Chapter 8 - Thw Autonomic Nervous System Flashcards Preview

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What is the autonomic nervous system?

It is that part of the nervous system that regulates automatic body functions such as heartbeat, blood pressure and digestion. It brings about response to changes in the internal and external environment that enables homeostasis.

1

What are the two main parts of the nervous system?

Central nervous system (CNS), the control centre - brain, spinal cord.

Peripheral Nervous System (PNS) - nerves that connect the CNS with the receptors, muscles and glands.

2

What does the PNS consist of?

Nerve fibres that carry information to and from the CNS and groups of nerve cell bodies, ganglia.

3

What is Ganglia?

They are groups of nerve cell bodies, which lie outside the brain and spinal cord.

4

How are the nerve fibres arranged?

The nerve fibres are arranged into nerves that arise from the brain and the spinal cord.

5

What are Cranial Nerves?

They are 12 pairs of nerves that arise from the brain.

6

Why are Cranial nerves mixed nerves?

They contain fibres that carry impulses into the brain, as well as fibres that carry impulses away from the brain.

7

What are sensory fibres?

They are fibres that carry impulses into the CNS.

8

Why are Motor Fibres?

They carry impulses away from the CNS.

9

How many spinal nerves are there?

31 pairs.

10

What does the Ventral root contain?

It contains the axons of motor neurons that have their cell bodies in the grey matter of the spinal cord.

11

What does the Dorsal Root contain?

It contains the axons of sensory neurons that have their cell bodies in a small swelling in the dorsal root known as the dorsal root ganglion.

12

How are impulses carried into the CNS from the Afferent division?

They are carried into the CNS by sensory nerve cells from receptors in the skin and around the muscles and joints. These nerve cells from the body are called Somatic sensory neurons.

13

What is the role of the visceral sensory neurons?

They are nerve cells that take impulses from the internal organs into the CNS.

14

What does the efferent (or motor) division have?

It has fibres that carry impulses away from the CNS.

15

The efferent is subdivided into 2 divisions and they are?

1. Somatic division (sns) which takes impulses from the CNS to the skeletal muscles.

2. Autonomic division (ans), which carries impulses from the CNS to heart muscle, involuntary muscle and glands.

16

What is the Autonomic division subdivided into?

1. Sympathetic Division
2. Parasympathetic Division

17

What is the Autonomic Nervous System (ANS) responsible for?

The ANS is responsible for the control of the body's internal environment and is involved in many of the homeostatic mechanisms that keep the internal environment constant.

18

How does the Autonomic Nervous System (ANS) work?

It usually operates without conscious control and is regulated by groups of nerve cells in the medulla Oblongata, hypothalamus and cerebral cortex.

19

What are some body functions regulates by the Autonomic division include?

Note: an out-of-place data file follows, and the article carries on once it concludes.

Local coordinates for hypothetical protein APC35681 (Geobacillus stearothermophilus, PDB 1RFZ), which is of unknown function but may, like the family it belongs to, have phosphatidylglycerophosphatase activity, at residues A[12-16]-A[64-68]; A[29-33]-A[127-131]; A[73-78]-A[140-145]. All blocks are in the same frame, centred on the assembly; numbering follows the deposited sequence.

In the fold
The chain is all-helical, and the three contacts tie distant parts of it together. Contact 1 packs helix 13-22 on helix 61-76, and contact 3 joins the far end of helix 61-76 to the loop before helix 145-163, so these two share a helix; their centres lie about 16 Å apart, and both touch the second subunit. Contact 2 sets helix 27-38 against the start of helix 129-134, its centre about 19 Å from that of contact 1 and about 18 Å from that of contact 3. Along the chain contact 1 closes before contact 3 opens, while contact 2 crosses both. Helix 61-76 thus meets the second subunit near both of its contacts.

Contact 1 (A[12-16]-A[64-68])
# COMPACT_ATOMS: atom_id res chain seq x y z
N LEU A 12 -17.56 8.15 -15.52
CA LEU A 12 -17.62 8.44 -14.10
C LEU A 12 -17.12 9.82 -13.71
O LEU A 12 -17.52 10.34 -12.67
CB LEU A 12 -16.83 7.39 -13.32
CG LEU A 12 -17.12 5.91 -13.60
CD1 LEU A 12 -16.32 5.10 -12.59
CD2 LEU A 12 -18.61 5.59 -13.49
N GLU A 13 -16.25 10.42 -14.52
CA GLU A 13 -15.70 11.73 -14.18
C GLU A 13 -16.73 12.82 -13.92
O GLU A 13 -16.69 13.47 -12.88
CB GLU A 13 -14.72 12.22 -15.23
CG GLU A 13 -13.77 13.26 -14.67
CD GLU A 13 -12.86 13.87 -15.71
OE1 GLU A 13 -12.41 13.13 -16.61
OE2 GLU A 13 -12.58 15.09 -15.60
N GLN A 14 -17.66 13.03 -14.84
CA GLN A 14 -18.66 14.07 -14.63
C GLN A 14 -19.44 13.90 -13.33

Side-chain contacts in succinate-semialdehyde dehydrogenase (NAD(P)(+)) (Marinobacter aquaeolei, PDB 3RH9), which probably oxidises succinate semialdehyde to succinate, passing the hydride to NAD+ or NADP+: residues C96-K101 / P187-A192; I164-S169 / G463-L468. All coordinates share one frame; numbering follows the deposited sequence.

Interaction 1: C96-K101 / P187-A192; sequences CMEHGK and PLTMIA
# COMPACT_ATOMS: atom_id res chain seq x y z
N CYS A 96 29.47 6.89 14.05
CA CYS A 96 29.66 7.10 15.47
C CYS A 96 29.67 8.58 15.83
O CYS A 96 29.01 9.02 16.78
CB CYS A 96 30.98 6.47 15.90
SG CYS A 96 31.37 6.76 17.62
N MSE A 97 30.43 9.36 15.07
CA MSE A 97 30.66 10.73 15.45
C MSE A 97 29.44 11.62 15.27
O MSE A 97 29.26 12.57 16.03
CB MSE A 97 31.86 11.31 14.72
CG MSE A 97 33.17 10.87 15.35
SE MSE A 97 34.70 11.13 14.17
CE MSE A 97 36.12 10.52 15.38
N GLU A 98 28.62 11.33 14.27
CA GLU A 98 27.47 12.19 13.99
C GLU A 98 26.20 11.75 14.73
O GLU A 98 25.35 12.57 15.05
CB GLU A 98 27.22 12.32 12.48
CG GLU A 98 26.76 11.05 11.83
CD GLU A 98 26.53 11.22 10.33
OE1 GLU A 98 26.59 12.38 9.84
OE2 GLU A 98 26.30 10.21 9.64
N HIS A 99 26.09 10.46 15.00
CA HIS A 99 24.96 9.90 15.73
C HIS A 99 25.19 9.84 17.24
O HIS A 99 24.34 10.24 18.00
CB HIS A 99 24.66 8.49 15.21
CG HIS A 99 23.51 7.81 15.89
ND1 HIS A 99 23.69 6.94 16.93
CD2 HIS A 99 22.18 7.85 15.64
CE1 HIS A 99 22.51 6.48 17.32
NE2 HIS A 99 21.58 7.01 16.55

It includes heart rate, blood pressure, body temperature, digestion, release of energy, pupil diameter, airflow to the lungs, Defecation and urination.

20

What do the nerve fibres of the ANS make up?

It makes up part of the spinal nerves and part of some of the cranial nerves.

21

What is the role of the nerve fibres of the ANS?

They carry impulses to the heart muscle, other muscles of the internal organs and the glands.

22

What is a Ganglion?

It is a group of nerve cell bodies outside the CNS. Most nerve cell bodies are in the grey matter of the brain or spinal cord, but where they occur outside the CNS they are grouped in ganglia.

23

What is the main difference between the autonomic and somatic division?

The pathway from the CNS to heart muscle, involuntary muscle or glands.

24

How many motor neurons are involved in the autonomic and somatic division?

• Autonomic - 2 motor neurons
• Somatic - 1 motor neuron carrying impulses from the CNS to the effector.

25

List the 2 important differences between the autonomic and somatic divisions.

1. Most organs under autonomic control receive two sets of nerve fibres Sympathyic and Parasympathetic divisions.

2. In the Somatic nervous system, the neurotransmitter that carries the message from the neuron to the skeletal muscle is acetylcholine; in the ANS either acetylcholine or noradrenaline carry the message to the effector.

26

List the Effectors for Autonomic & Somatic division.

1. ANS - Heart muscle, involuntary muscle, glands

2. SNS - Skeletal (voluntary) muscles

27

List the General function for Autonomic & Somatic division.

1. ANS - Adjustment of the internal environment (homeostasis)

2. SNS - Response to the external environment

28

List the Efferent (outward) pathways for Autonomic & Somatic division.

1. ANS - Two nerve fibres from the CNS to the effector with a synapse in a ganglion.

2. SNS - One nerve fibre from the CNS to the effector; no synapse and no ganglion.

29

List the Neurotransmitter at Effector for Autonomic & Somatic division.

1. ANS - Acetylcholine or noradrenaline

2. SNS - Acetylcholine